Earlier this week, CD Projekt co-founder Marcin Iwiński once again apologized for the state of Cyberpunk 2077, which has been buggy on PC, and very buggy on last-gen consoles. In that apology, Iwiński suggested that the scope of Cyberpunk 2077's issues was not entirely known before release. We were skeptical of the claim, and in a new report from Bloomberg's Jason Schreier, employees at the studio reject it.
Schreier says he interviewed "more than 20 current and former CD Projekt staff" for the report, and while COVID-19 did cause difficulties with communication and production—developers couldn't work on console development kits in the office, for instance—the employees he spoke to say that external tests showed the problems, and the bugs were not the surprise Iwiński made them out to be when he said that testing didn't show "a big part" of Cyberpunk's problems.
"As the launch date drew closer, everyone at the studio knew the game was in rough shape and needed more time," writes Schreier, referring to Cyberpunk 2077's November 19 release date, which became December 10 after the final postponement. During that three-week delay, "exhausted programmers scrambled to fix as much as they could," he says, but a smooth launch would've been impossible at that point.
Schreier previously reported on crunch—mandatory overtime in the leadup to a game's release—at CD Projekt, and this report includes another story of overwork within the studio.
"There were times when I would crunch up to 13 hours a day—a little bit over that was my record probably—and I would do five days a week working like that," said Adrian Jakubiak, a former CD Projekt audio programmer. "I have some friends who lost their families because of these sort of shenanigans."
– One CDPR developer told their manager that they didn’t want to work overtime, as their CEO had said would be OK. Fine, their manager said, but one of their other coworkers would just have to work extra hours to make up for them. Several other developers shared similar storiesJanuary 16, 2021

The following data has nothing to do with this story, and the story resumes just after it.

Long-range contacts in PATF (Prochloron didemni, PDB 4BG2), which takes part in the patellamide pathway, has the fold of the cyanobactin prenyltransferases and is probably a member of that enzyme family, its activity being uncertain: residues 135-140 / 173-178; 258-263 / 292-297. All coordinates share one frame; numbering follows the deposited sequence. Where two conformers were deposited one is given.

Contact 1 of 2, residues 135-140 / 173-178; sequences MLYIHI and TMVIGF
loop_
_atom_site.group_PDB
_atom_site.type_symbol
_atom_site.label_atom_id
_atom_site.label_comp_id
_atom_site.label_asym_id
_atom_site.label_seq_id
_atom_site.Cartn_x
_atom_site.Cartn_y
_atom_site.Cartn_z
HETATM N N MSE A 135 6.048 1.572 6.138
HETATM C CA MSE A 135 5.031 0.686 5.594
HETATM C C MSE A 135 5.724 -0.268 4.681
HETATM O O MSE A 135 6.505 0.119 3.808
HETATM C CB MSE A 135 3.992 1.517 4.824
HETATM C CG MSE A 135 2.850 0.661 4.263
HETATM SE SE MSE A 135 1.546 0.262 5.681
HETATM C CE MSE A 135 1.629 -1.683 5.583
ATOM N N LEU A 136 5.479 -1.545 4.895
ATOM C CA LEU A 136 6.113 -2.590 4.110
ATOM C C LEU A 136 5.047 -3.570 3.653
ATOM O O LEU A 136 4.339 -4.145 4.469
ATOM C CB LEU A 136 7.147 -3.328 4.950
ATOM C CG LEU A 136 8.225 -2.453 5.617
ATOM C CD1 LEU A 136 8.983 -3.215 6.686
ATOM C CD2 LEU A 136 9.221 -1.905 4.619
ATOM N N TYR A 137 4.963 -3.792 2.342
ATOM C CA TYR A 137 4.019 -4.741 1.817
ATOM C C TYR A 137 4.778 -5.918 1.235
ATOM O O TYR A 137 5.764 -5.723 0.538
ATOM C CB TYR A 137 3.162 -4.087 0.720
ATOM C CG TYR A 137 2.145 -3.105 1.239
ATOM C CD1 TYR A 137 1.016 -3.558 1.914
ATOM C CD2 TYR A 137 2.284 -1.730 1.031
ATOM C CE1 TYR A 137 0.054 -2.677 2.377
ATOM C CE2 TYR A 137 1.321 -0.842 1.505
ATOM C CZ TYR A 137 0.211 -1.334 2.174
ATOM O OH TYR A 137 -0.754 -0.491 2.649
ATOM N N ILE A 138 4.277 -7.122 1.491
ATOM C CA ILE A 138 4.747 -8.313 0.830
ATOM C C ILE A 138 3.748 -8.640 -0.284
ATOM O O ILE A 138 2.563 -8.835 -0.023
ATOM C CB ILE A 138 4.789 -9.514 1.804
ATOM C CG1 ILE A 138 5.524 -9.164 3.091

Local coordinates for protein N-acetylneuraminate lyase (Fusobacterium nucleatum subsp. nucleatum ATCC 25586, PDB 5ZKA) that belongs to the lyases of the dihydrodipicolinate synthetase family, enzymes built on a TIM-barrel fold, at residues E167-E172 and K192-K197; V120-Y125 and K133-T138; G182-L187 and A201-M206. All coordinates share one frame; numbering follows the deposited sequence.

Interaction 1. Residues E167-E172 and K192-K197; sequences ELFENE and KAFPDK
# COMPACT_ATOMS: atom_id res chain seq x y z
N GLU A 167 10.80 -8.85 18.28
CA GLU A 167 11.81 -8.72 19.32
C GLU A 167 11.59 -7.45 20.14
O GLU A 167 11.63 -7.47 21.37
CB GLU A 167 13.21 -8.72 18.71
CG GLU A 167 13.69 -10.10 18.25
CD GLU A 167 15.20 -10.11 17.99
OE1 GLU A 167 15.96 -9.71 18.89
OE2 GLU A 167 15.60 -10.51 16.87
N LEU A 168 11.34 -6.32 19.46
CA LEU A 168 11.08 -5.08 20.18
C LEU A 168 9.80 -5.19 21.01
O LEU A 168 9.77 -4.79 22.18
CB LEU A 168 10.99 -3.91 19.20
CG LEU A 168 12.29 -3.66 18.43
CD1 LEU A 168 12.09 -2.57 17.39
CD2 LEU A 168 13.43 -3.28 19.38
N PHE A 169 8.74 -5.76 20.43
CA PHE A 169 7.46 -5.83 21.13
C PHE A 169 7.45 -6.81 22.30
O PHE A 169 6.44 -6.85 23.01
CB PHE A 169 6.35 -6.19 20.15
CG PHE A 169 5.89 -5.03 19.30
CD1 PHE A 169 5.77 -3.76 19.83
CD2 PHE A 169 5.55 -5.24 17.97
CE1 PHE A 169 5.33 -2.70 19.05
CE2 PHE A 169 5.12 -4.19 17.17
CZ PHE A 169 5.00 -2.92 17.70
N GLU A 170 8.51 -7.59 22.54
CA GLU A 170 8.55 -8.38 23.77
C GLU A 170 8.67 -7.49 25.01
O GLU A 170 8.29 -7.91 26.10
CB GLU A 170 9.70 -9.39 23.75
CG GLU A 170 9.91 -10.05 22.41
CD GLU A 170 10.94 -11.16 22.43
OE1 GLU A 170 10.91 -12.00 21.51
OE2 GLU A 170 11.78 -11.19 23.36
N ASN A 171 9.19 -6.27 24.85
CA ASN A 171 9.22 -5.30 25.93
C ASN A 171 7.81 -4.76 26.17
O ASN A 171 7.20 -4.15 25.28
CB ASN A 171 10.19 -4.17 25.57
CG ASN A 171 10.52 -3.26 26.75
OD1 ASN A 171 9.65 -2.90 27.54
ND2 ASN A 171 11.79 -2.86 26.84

The report briefly describes troubles that began much earlier in Cyberpunk 2077's development, such as the challenge of building a new engine at the same time as the game being built on it, and the fallout from overhauls requested by game director Adam Badowski in 2016. Former Witcher 3 developers apparently left the project due to clashes with Badowski's vision. Employees also say that CD Projekt struggled to manage a team of over 500, which was twice as large as The Witcher 3's development team.
There are more details in the full report, which you can read at Bloomberg. Schreier also tweeted out (see embed above) a handful of details that were omitted from the report, saying, for instance, that the police system was "all done at the last minute."
"As is evident by the final product, it was unclear to some of the team why they were trying to make both an RPG and a GTA with a fraction of Rockstar's staff," he wrote.
Now that the Cyberpunk 2077 launch dust has just about settled, CD Projekt says it's focused on patching the game. Because of that, the promised free DLC coming a little later in 2021 than anticipated.
There's also a standalone multiplayer component coming at some point, but there's just about no chance we'll see that this year. It was looking like 2022 for the multiplayer even before the launch problems.